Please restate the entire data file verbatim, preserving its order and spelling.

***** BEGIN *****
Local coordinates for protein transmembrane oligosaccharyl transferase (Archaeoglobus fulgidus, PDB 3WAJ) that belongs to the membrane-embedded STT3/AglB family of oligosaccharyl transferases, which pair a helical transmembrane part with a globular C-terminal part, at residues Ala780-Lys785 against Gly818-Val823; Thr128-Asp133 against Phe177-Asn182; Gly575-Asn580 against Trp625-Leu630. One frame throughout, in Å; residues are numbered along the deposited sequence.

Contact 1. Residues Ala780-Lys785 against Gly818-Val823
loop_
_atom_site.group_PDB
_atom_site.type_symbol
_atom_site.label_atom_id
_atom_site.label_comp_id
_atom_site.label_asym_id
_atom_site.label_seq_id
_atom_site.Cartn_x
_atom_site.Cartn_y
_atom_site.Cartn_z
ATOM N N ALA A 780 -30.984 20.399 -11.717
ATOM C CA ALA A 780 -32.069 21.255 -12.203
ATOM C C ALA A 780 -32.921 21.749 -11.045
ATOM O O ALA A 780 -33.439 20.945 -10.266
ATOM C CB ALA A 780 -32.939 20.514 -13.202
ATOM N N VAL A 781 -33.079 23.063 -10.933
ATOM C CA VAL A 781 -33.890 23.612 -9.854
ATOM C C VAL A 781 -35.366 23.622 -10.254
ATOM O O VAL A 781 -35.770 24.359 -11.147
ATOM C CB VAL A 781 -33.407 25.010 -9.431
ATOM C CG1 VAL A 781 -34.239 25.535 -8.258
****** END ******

Local coordinates for protein transmembrane oligosaccharyl transferase (Archaeoglobus fulgidus, PDB 3WAJ) that belongs to the membrane-embedded STT3/AglB family of oligosaccharyl transferases, which pair a helical transmembrane part with a globular C-terminal part, at residues Ala780-Lys785 against Gly818-Val823; Thr128-Asp133 against Phe177-Asn182; Gly575-Asn580 against Trp625-Leu630. One frame throughout, in Å; residues are numbered along the deposited sequence.

Contact 1. Residues Ala780-Lys785 against Gly818-Val823
loop_
_atom_site.group_PDB
_atom_site.type_symbol
_atom_site.label_atom_id
_atom_site.label_comp_id
_atom_site.label_asym_id
_atom_site.label_seq_id
_atom_site.Cartn_x
_atom_site.Cartn_y
_atom_site.Cartn_z
ATOM N N ALA A 780 -30.984 20.399 -11.717
ATOM C CA ALA A 780 -32.069 21.255 -12.203
ATOM C C ALA A 780 -32.921 21.749 -11.045
ATOM O O ALA A 780 -33.439 20.945 -10.266
ATOM C CB ALA A 780 -32.939 20.514 -13.202
ATOM N N VAL A 781 -33.079 23.063 -10.933
ATOM C CA VAL A 781 -33.890 23.612 -9.854
ATOM C C VAL A 781 -35.366 23.622 -10.254
ATOM O O VAL A 781 -35.770 24.359 -11.147
ATOM C CB VAL A 781 -33.407 25.010 -9.431
ATOM C CG1 VAL A 781 -34.239 25.535 -8.258